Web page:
Special Report on Long-Haul Air Travel: Putting a cut-price girdle round about the earth: Operators have bargains for travellers if they eschew routes to the Antipodes via South-east Asia. Simon Calder reports

FARES to Australia and New Zealand being offered by American and antipodean airlines that operate across the Pacific can be as cheap and often less expensive than for routes via the Far East.

For example, at Trailfinders in London you can pick up a scheduled one-way flight from Gatwick to Sydney, Australia, for pounds 270 (plus pounds 12 tax). Or rather, a series of three flights which take you meandering around the globe.

The first goes as far as Boston, where you transfer to a tiny propellor plane to New York, spending the night at your expense there. The next morning you fly to Osaka, losing a complete day. Never before has Japan's second city featured as a stopover on the London-Australia route; console your jetlagged soul with the knowledge that, had you flown here direct on British Airways, it would have cost pounds 683 just to get this far. Finally, 14,000 miles and three days later, you arrive in Sydney.

This is an extreme example of the phenomenon whereby going the long way around to Australia and New Zealand can be cheaper than the route via South-east Asia. British Airways' two-stop service from London to Auckland via Asia is quicker than Air New Zealand's Pacific flight, even though the latter stops only once, in Los Angeles. The time-saving for Australia is greater still.

In a world which has an over-supply of aircraft seats and a shortage of people to fill them, airlines are having to cut fares drastically. Add the over- capacity across the North Atlantic to the glut of seats over the Pacific, and the traveller who is prepared to take the west-bound route to the Antipodes is certain of a bargain.

The North American carriers are able to offer same-airline service all the way to Australia and New Zealand. As well as Northwest Airlines, Canadian, Continental and United Airlines can take you from Gatwick or Heathrow to the Antipodes. The prospect of a stopover in Houston or Toronto may not be quite so tempting as a few days in Bangkok or Bali, but on North American airlines you can almost design your own route.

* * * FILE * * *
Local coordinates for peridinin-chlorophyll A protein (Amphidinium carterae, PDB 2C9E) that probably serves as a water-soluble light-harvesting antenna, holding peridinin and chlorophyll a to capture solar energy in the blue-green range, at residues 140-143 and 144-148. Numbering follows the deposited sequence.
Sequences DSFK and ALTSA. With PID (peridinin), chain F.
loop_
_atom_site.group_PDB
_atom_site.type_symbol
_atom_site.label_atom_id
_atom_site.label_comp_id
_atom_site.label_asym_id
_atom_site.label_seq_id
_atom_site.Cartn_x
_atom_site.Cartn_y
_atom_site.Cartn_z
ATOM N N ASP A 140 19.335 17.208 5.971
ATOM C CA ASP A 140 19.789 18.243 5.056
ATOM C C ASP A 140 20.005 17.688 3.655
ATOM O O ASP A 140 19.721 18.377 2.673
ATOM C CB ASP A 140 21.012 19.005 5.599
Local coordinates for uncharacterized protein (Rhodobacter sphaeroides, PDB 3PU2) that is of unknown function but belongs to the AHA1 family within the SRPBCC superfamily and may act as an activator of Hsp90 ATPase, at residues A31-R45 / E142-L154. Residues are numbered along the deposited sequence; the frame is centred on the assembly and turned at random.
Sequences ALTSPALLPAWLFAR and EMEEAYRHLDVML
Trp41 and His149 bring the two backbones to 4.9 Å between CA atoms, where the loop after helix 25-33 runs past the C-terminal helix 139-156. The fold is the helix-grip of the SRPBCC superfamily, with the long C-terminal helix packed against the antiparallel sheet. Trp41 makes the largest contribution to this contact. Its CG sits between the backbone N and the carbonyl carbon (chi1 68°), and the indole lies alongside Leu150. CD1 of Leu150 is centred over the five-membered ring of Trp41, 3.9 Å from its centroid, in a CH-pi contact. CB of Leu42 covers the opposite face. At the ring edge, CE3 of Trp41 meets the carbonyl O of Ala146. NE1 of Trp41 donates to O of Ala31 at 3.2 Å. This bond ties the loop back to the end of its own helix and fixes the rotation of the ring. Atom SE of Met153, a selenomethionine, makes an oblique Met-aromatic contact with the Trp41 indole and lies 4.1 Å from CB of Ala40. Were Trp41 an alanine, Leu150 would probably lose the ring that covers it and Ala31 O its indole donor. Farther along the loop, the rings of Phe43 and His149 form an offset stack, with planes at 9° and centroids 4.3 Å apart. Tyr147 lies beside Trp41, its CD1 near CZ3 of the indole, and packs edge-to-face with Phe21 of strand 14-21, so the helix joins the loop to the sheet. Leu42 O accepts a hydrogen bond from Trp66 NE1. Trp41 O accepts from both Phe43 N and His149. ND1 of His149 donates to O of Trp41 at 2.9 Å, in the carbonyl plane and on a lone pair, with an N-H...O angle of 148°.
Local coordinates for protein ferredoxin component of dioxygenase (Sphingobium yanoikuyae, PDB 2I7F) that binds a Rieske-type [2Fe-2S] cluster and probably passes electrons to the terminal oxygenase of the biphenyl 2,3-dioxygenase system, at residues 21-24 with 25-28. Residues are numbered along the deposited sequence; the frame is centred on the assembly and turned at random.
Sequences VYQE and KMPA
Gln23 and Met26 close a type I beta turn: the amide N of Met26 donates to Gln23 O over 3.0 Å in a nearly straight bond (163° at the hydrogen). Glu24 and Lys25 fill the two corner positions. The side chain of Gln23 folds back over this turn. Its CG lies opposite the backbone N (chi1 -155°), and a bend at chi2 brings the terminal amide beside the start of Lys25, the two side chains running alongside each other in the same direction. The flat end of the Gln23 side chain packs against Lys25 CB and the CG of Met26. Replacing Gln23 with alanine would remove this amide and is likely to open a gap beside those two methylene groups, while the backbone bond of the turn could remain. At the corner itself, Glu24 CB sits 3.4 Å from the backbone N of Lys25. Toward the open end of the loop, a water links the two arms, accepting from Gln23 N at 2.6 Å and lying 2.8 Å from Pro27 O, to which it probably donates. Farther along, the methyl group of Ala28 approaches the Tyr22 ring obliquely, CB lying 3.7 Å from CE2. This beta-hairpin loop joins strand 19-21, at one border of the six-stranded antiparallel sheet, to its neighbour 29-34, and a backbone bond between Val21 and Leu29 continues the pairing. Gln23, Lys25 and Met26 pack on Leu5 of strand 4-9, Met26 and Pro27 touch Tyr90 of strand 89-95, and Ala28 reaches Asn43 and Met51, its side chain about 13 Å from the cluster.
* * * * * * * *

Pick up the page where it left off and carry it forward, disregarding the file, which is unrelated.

The Pacific is also enticing: most carriers can offer a Honolulu option, while Air New Zealand offers the chance of a stopover in Tahiti or Fiji. It is the second-largest carrier to Australia, and sells some attractive through fares to seven cities.

Most of these deals are available only through agents. The UK has the world's best discount flight market, and a few calls can save a fortune. Perhaps the perfect solution is to combine a cut-price trans-Pacific flight to Australia and New Zealand with a discount fare across South-east Asia. It does not take a fortune to encircle the globe these days: you can make a round-the-world journey for less than the current excursion return fare from London to Moscow of pounds 723.

It is a buyer's market, and the bargains are there for the taking - especially across the Pacific. 'From the punter's point of view, it's fantastic', says Rob Lawrence of Campus Travel in London. 'There's never been a better time to visit Australasia'.

Even the politicians are coming to the aid of the traveller. The Northwest Airlines special offer is partly the result of a trade dispute. The New York-Osaka-Sydney route is the subject of a wrangle between the US and Japanese authorities. Japan is accusing Northwest of 'poaching' customers between Osaka and Sydney, and has said no more than half the passengers on this sector can originate in Osaka. The remaining 50 per cent of seats have to be filled somehow, and offering impecunious Brits a cheap trip to Australia is one way to do it.

The winners of this particular skirmish are the bleary-eyed voyagers in the transit lounge at Osaka. They may not have any idea of what day it is, but they have the right idea about how to save money on the long haul to Sydney. Goodness knows what the people of Osaka make of it all.

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